While both, men and women can fixate on negative events, men are better able to move past them. Men deal with such thoughts by usually blaming external factors for perceived failures or by excusing themselves of the responsibility. They direct their regret outward, often expressing it in anger – an emotion they are most comfortable expressing. Women, on the other hand, direct regret inward and blame themselves for mistakes, in the form of rumination.
Excessive rumination has devastating consequences and is known to be detrimental to work. Rumination, if chronic, can lead to depression. Furthermore, it thwarts one’s ability to take action for whatever is causing one to ruminate. It depletes one’s mental energy level, leading to an inability to find solutions to problems.
When it comes to excessive rumination, ‘analysis leads to paralysis’, and women need to learn to let go of the past.
The Need To Be Perfect, Always!
Julie Johnson, an executive professional coach, notices that most of her clients struggle to overcome perfectionism. While striving for perfection is a positive attribute, obsessing over it isn’t. Why? Perfection is a utopian unrealistic goal. When those who strive for it fail to achieve perfection, it can lead to stress, a feeling of disappointment in oneself and eventually, depression.
Johnson also found that perfection is a problem that more commonly is a female issue. Women, from the time they are children, are expected to fit within societal gender norms. In most societies around the world, women are made to believe that they need to be perfect if they have to be of any value. If we think back to how children a rewarded, girls are praised when they are obedient, whereas boys are applauded for their free and daring behaviour. Even the concept of a ‘naughty boy’ is seen as endearing and charming. Girls, on the other hand, get penalised for being naughty.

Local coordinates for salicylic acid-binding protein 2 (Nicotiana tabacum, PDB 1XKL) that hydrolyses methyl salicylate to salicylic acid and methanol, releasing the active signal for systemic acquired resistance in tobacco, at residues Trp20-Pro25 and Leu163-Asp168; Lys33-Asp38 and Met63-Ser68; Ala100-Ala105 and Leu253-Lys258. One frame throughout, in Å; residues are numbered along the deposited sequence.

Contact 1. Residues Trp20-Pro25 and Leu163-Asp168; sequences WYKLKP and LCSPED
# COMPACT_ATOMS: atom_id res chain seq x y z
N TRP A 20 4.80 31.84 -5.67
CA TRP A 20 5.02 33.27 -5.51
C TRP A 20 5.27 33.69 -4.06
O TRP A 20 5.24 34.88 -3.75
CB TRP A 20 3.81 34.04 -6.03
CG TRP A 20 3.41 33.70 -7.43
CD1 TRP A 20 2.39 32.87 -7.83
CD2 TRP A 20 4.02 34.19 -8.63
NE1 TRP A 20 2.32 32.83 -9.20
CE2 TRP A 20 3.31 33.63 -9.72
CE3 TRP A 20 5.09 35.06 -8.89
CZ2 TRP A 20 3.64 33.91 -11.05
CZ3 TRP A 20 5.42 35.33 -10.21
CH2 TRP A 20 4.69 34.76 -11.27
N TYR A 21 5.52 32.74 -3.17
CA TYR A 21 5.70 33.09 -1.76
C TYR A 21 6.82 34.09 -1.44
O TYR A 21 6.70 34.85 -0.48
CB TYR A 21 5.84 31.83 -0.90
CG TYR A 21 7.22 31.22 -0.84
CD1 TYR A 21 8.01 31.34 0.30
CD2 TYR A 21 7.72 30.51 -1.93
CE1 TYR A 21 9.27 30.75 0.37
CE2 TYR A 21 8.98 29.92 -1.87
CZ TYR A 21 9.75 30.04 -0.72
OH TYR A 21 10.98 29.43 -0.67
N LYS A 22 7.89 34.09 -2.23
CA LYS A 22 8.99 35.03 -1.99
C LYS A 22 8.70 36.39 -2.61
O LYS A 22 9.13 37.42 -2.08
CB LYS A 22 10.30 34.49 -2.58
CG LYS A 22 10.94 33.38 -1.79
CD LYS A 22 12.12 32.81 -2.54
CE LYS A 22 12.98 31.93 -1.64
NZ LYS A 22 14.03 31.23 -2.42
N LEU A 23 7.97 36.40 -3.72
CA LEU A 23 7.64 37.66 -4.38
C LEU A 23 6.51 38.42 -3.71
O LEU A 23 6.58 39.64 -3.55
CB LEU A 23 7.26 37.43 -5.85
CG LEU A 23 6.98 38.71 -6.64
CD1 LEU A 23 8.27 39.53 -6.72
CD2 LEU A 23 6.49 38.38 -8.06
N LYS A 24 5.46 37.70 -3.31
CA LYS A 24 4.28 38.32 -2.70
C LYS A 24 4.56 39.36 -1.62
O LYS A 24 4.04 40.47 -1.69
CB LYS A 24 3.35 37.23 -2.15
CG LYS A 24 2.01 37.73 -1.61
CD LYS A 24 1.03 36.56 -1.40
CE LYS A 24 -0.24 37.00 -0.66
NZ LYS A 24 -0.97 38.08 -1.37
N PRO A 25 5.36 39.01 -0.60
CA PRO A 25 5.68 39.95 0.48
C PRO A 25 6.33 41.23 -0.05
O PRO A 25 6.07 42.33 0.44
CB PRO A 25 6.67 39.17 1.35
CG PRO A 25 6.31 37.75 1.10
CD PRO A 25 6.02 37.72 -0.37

Girls are taught and are expected to do everything ‘by the book’, avoid making mistakes, and never be aggressive or act out. Unfortunately, this indoctrination of the need to strive for perfection gets deep-rooted within the female at a very young age. As adults, this expectation is seen even in the workplace.
For instance, according to data analysed by executive coach Carlos Marin, male executives tend to get rewarded for behaviour that displays their willingness to take risks, whereas women executives get rewarded for accuracy and precision.
Such stereotypical expectation from women in the workplace keeps them from making even the smallest of mistakes or taking risks. And unfortunately, to get to the top of the corporate ladder, risks are necessary, inevitable even!
Sadly, women need to leave behind the need for perfection, or else they will build their own glass ceilings, in a bid to strive for it.
If women have to rise in the corporate world and make their mark at the top of the ladder, they need to shake off stereotypes that unconsciously shape their behaviours. They need to be able to openly speak their mind and claim their accomplishments proudly.
They need to eradicate the ‘disease to please’, and at the same time be wary of showing excessive expertise. This will make them indispensable and they could get passed over for promotions.
Women also need to stop physically and verbally minimising themselves and avoid ruminating over mistakes and past events. Finally, women should avoid striving for perfection always. They need to be realistic and take risks where needed.